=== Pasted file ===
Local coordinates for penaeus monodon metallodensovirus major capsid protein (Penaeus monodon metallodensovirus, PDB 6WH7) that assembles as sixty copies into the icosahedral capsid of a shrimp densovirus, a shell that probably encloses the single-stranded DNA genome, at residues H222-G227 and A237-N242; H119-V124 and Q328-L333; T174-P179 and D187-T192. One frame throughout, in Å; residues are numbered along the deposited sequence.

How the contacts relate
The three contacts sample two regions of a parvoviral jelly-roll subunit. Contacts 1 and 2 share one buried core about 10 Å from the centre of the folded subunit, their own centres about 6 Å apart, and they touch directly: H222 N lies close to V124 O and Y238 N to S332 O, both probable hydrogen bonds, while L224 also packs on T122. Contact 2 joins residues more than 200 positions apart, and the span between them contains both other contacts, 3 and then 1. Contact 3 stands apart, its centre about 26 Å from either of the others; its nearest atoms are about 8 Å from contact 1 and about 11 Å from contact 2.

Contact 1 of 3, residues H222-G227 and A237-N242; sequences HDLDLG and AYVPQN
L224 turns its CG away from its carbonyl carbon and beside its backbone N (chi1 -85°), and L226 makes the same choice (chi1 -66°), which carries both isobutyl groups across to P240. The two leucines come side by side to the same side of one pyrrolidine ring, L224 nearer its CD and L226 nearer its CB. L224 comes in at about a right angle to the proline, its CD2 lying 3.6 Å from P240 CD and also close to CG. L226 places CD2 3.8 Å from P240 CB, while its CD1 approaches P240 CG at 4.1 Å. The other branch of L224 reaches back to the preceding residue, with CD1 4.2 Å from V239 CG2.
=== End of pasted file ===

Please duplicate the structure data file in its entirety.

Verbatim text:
Local coordinates for penaeus monodon metallodensovirus major capsid protein (Penaeus monodon metallodensovirus, PDB 6WH7) that assembles as sixty copies into the icosahedral capsid of a shrimp densovirus, a shell that probably encloses the single-stranded DNA genome, at residues H222-G227 and A237-N242; H119-V124 and Q328-L333; T174-P179 and D187-T192. One frame throughout, in Å; residues are numbered along the deposited sequence.

How the contacts relate
The three contacts sample two regions of a parvoviral jelly-roll subunit. Contacts 1 and 2 share one buried core about 10 Å from the centre of the folded subunit, their own centres about 6 Å apart, and they touch directly: H222 N lies close to V124 O and Y238 N to S332 O, both probable hydrogen bonds, while L224 also packs on T122. Contact 2 joins residues more than 200 positions apart, and the span between them contains both other contacts, 3 and then 1. Contact 3 stands apart, its centre about 26 Å from either of the others; its nearest atoms are about 8 Å from contact 1 and about 11 Å from contact 2.

Contact 1 of 3, residues H222-G227 and A237-N242; sequences HDLDLG and AYVPQN
L224 turns its CG away from its carbonyl carbon and beside its backbone N (chi1 -85°), and L226 makes the same choice (chi1 -66°), which carries both isobutyl groups across to P240. The two leucines come side by side to the same side of one pyrrolidine ring, L224 nearer its CD and L226 nearer its CB. L224 comes in at about a right angle to the proline, its CD2 lying 3.6 Å from P240 CD and also close to CG. L226 places CD2 3.8 Å from P240 CB, while its CD1 approaches P240 CG at 4.1 Å. The other branch of L224 reaches back to the preceding residue, with CD1 4.2 Å from V239 CG2.